So what if the live-action sets look hokie and cheap?

So what if the trailer shamelessly rips-off scenes from Pirates of the Caribbean: At World’s End and Star Wars Episode I?

As long as the movie is competently put together and has an ounce of the spirit that makes Ultraman so special, (as well as a awesome fight here and there) I’ll gladly pony up to see this one.

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Thoughts On Tron Legacy

I went to see Tron: Legacy in theaters today.

No, I didn’t watch it in 3D, and no; I was not at all excited to see it.

The original Tron was a movie that I never really had any sort of love for.

Sure, it was an astounding technical/visual achievement for it’s time, but that doesn’t mean it was all that good a movie.

To be perfectly honest, even as a kid I found the original Tron to be a muddled, confusing, and downright boring film.

“Boring” is a powerful word when used to describe a film consisting entirely of flashing lights and pretty colors.

As I sat in the theater today, I couldn’t help but feel that this Tron for the new generation; seemed to share many of the problems of it’s predecessor.

The film wasn’t bad, it was just sort of mediocre; and horribly paced to boot.

If ever there was a film that lost it’s way in the second half, it would be Tron: Legacy.

The basic plot of the film involves Jeff Bridges’ character from the previous film, Kevin Flynn; becoming trapped inside the digital realm of his own design, The Grid.

While doing whatever the fuck he does in there, he creates a digital program copy of himself, named Clu; and instills within him a “simple” directive of creating a perfect world.

As seemingly all computer-to-man exchanges seem to turn out, Clu ends up obeying this command to a fault, going so far as to usurp his creators position of power to achieve his goal.

It’s a fairly interesting set-up, that sadly is introduced to us far too late in the game to garner any significance to the audience; nor does it amount to any sort of dramatic pay-off.

Make no mistake: Tron is not a writer’s film.

Anyway, as you may have guessed, the little tidbit of the plot I just gave you is not something made apparent to the audience right off the bat.

Instead, we get treated to an introductory segment wherein our would-be protagonist, (he kind of gets shoved to the side… As does everyone else once THE PLOT gets dropped on us in the second act) Kevin Flynn’s son, Sam, (Garrett Hedlund) shows off for the 3D cameras through a series of EXTREME activities.

Truth be told, I found myself snickering through all of this, (as well as most of the film) as I couldn’t help but feel that it was the filmmaker’s way of justifying Sam’s physical prowess during the action sequences in the grid.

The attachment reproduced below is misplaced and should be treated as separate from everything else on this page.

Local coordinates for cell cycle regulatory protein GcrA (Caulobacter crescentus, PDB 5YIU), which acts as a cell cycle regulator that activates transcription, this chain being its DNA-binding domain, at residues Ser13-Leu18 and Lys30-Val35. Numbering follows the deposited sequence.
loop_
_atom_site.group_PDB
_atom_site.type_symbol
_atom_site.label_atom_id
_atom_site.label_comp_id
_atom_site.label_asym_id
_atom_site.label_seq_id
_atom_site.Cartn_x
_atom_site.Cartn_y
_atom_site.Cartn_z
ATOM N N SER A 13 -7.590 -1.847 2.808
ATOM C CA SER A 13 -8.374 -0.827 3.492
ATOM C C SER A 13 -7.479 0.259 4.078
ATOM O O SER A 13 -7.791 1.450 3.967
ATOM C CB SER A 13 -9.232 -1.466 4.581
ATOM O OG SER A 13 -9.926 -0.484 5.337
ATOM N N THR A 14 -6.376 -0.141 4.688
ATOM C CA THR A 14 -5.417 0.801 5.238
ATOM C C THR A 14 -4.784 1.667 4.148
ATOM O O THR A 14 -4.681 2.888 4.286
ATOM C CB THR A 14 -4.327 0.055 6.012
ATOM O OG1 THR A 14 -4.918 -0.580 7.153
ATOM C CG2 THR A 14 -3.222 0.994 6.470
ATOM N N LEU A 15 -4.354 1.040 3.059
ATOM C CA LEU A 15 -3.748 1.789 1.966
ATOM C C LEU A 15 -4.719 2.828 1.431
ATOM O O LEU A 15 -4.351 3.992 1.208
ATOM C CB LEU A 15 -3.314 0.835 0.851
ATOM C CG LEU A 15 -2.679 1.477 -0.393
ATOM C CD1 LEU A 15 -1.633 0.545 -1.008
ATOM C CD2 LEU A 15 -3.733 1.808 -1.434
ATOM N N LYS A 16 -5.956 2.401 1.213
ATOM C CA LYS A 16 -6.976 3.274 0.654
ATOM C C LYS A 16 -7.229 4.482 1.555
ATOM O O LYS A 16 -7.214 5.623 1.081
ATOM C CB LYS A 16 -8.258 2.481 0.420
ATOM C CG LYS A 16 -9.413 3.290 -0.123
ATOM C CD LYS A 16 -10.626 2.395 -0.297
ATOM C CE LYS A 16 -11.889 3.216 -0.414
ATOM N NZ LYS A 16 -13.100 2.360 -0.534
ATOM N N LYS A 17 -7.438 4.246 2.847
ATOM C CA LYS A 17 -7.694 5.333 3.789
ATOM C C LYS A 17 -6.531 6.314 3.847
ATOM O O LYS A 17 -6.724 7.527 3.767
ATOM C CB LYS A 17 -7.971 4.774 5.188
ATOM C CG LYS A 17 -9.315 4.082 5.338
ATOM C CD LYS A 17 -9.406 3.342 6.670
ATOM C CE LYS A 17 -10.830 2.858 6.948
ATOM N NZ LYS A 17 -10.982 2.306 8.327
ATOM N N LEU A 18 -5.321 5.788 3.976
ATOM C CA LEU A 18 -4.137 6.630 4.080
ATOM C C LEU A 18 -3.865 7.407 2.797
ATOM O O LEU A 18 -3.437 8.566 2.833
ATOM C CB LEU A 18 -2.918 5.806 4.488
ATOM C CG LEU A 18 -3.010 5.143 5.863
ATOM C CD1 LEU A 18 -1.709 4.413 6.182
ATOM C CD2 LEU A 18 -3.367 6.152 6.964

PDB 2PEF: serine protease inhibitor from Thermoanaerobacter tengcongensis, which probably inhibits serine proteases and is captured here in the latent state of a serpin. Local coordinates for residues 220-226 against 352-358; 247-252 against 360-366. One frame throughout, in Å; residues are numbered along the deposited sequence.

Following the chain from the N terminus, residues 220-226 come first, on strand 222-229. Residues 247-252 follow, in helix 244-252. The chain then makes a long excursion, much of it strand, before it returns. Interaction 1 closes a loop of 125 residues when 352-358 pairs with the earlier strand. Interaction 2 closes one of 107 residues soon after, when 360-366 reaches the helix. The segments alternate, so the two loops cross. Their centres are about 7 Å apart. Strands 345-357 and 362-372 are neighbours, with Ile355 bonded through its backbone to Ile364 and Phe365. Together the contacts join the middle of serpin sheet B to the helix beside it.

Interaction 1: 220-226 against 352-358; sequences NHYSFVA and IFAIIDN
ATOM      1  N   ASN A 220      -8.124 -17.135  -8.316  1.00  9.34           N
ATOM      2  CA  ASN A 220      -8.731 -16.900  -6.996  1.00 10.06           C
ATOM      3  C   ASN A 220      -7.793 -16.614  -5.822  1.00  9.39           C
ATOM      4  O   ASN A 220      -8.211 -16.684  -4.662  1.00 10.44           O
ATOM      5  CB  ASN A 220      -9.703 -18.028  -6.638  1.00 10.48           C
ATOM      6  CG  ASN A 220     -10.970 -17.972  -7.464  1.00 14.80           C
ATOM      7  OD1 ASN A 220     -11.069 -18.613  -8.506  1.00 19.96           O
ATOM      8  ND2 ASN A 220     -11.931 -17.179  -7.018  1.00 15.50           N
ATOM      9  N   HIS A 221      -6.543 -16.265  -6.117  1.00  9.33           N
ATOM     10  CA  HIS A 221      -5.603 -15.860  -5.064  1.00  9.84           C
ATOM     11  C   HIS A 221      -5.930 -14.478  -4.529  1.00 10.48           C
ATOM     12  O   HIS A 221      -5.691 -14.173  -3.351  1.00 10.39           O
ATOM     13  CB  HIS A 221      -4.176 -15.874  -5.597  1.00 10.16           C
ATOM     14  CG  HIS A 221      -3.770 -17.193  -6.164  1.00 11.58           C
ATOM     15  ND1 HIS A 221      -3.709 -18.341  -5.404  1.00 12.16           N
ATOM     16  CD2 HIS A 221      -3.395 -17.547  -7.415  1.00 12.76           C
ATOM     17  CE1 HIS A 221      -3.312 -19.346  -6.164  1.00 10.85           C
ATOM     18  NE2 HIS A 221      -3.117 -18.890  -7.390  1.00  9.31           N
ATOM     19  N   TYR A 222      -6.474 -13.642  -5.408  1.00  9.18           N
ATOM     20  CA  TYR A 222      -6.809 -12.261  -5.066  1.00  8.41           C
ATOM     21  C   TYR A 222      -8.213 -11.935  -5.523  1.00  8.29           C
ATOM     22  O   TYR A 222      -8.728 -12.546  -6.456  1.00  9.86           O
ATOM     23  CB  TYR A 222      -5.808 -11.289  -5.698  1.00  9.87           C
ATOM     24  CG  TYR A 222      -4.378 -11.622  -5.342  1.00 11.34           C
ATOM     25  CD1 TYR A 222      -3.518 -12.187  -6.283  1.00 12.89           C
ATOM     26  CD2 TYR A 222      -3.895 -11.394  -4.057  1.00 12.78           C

We see him ride his motorcycle, WRECKLESSLY, thereby showing he can drive a light cycle.

We see him do some hood jumping over cop cars that looks curiously like free-running, showing he’s not a feeb.

And on top of that, we see him do some fancy computer hacking, showing he is indeed computer literate enough to solve the mystery needed to START THE FUCKING MOVIE.

The reason I found this humorous, was the fact that I kept wanting them to show us a scene of him playing some Ultimate Frisbee in the park, y’know; to justify his awesomeness in Discs of Tron.

I’m jus’ sayin’, if you’re gonna’ take the time to cover your bases so artificially, you might as well cover them all.

Just so we can all say I talked about the plot, (Tron has a plot?  Since when?) the whole thing starts out sentimental and heartfelt, then it turns into a chaotic mess of (decent) action scenes, then THE PLOT comes crashing down, stopping the film’s momentum dead in it’s tracks.

From there we lose any sort of affinity we might have had for any of the characters, Michael Sheen acts faggy, and the whole thing ends with an anti-climactic bang.

Without exagerrating, the story progression felt like it was written by a 5 year old with A.D.D.

People, places, and essential plot devices seem to manifest at will, all in an attempt to streamline the process of getting the characters from point A to point B.

Despite the convenient nature of The Grid’s layout in regards to the central plot, it amazes me that somehow the film is still boring, and manages to throw us in the doldrums for more than half it’s running time.

Rest assured, most of the breadcrumbs of dramatic tension that the film attempts to sprinkle in the early goings are either ignored, or… No, actually they were all pretty much ignored.

Anyway, from an acting standpoint, I felt that everyone did alright with what the script had to offer.

Jeff Bridges was “fun,” I guess.

His retro dude-isms were decidedly out of place, and therefore worthy of a smile or 2, but for the most part his character, along with most everyone else; felt anemic and devoid of any real character.

Even so, Jeff Bridges has an inherent inviting aura of gravitas to him, so it’s hard for me to say anything bad about his performance.

I will say this though:

The digital mask used to portray Clu as a young Jeff Bridges was a pretty decent likeness, especially in profile and from over the shoulder, but the lips of the damn thing just looked wrong to me.

A friend of mine and I were joking that the “Digital Bridges” bore a resemblance to Bill Maher, such that we both felt Maher should’ve been cast in the part.

It was most apparent when he was speaking, particularly when yelling, (watch out for the speech sequence, he looks like shit…) but otherwise it was a decent attempt.

Good try, but we haven’t breached the uncanny valley just yet folks.

I feel it’s worth mentioning, that Michael Sheen will likely go down in history as the foremost authority on playing faggy Brits.

Seriously man, take one look at the man’s imdb, and you’re likely to find like 20 fuckin’ listings of him playing “Faggy Brit #4.”

While it may sound like I’m making fun of him, (I am) one should also note that Sheen’s just happens to be the only real notable performance in the entire film.

Watch out for all the cut-backs to him during the nightclub sequence, his posing and dancing were truly inspired.